It has been eight years since 10 terrorists, trained in Pakistan, entered Mumbai and caused havoc across South Mumbai. The terrorists had entered into the heart of the financial capital of India marching unafraid with only one aim — to cause mayhem and death. At least 164 people were killed and 308 were injured. And they did so for three days, launching coordinated attacks that included hotels, a train station, a hospital and a Jewish community centre.
How it happened:
According to revelations made by Pakistani-American terrorist David Coleman Headley who turned approver in the case, 10 terrorists made two unsuccessful attempts to attack Mumbai before they landed on Mumbai shores on 26 November in 2008.
An India TV report offers a detailed account of how they reached Mumbai. According to the report, the terrorists set sail towards India on 23 November on a hijacked Indian trawler named the Kuber. Seven kilometres off Mumbai shores, the terrorists got on inflatable speedboats. Disguised as students, six of them got off at Macchimar Nagar, in Mumbai's Cuffe Parade neighbourhood, while the rest four came ashore at Badhwar Park.
CST Station: The terrorists than headed to their respective targets, attacking anything that came their way. According to The Indian Express, four militants (one of them being Ajmal Kasab, the lone terrorist who was captured alive) started firing inside the CST station on the night of 26 November. "The attack had left 52 dead and injured over a 100 others. The firing ended at about 10:45 pm," the report said.
Nariman House: Meanwhile, terrorists managed to enter Chabad House (a Jewish community centre) in Colaba. The militants exchanged fire for the next two days torturing the residents of the building. According to The Indian Express, which visited the site after the terrorists were killed, "the site resembled much like a global conflict zone. More than 30 grenades had been hurled. Small craters were all over the floor and bullet marks all across the walls. The stench of decomposed bodies was unbearable. The bodies of the two terrorists lay on the fourth floor."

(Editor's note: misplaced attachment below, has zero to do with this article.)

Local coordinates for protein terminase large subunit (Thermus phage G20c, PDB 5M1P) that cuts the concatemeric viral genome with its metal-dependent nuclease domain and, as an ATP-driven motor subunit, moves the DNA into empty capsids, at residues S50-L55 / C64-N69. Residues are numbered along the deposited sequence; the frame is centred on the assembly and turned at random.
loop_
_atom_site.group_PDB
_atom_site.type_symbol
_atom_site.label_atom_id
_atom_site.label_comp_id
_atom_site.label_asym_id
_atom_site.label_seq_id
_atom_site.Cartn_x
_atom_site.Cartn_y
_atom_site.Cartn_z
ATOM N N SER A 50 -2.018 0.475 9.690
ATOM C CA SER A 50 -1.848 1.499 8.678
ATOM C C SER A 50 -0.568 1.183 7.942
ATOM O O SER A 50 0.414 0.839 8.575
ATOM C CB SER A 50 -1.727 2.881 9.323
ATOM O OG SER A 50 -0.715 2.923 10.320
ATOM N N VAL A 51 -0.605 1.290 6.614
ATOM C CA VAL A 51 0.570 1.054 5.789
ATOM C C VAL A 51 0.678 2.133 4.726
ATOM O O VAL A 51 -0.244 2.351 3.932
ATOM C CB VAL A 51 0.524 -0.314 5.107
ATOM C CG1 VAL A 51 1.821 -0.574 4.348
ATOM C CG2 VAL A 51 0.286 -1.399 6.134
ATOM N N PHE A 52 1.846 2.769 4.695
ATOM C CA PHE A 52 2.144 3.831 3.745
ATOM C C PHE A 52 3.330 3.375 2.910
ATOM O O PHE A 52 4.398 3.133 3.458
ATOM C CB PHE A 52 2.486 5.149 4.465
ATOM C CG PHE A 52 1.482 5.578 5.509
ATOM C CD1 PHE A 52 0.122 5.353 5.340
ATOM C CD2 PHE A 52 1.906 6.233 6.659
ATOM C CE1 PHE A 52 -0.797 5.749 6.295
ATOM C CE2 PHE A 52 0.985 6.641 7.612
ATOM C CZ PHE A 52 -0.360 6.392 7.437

The Oberoi-Trident: The first victim to fall at the Oberoi-Trident attack was the gatekeeper of the Trident Hotel. According to reports, foreign nationals were the main target of the attack. By the end of the 40-hour seize, 143 hostages were rescued alive and 24 bodies were recovered.
Taj Mahal Palace Hotel: The burning dome of the Taj Mahal Palace Hotel with dark smoke emanating from it has become one of the iconic images of the 26/11 attacks. The attack on the Taj Mahal Palace Hotel made it clear that the terrorist knew about the place. This was further proven during the depositions by Headley, where he said that the terrorists had a mock of the hotel as well as GPS locations of their targets that he had provided. The terrorists were killed after 60 hours of fire exchange between them and the NSG commandos. Around 30 people died in the attack.
Leopold Cafe: On the evening of 26 November, two gunmen opened fire at Leopold Cafe, killing around 10 people and injuring many others.
Timed bombs: According to an India TV report, two taxis were also targeted in the city using time bombs — one at Vile Parle that killed a driver and a passenger and another at Wadi Bunder that killed three including the driver and injured 15.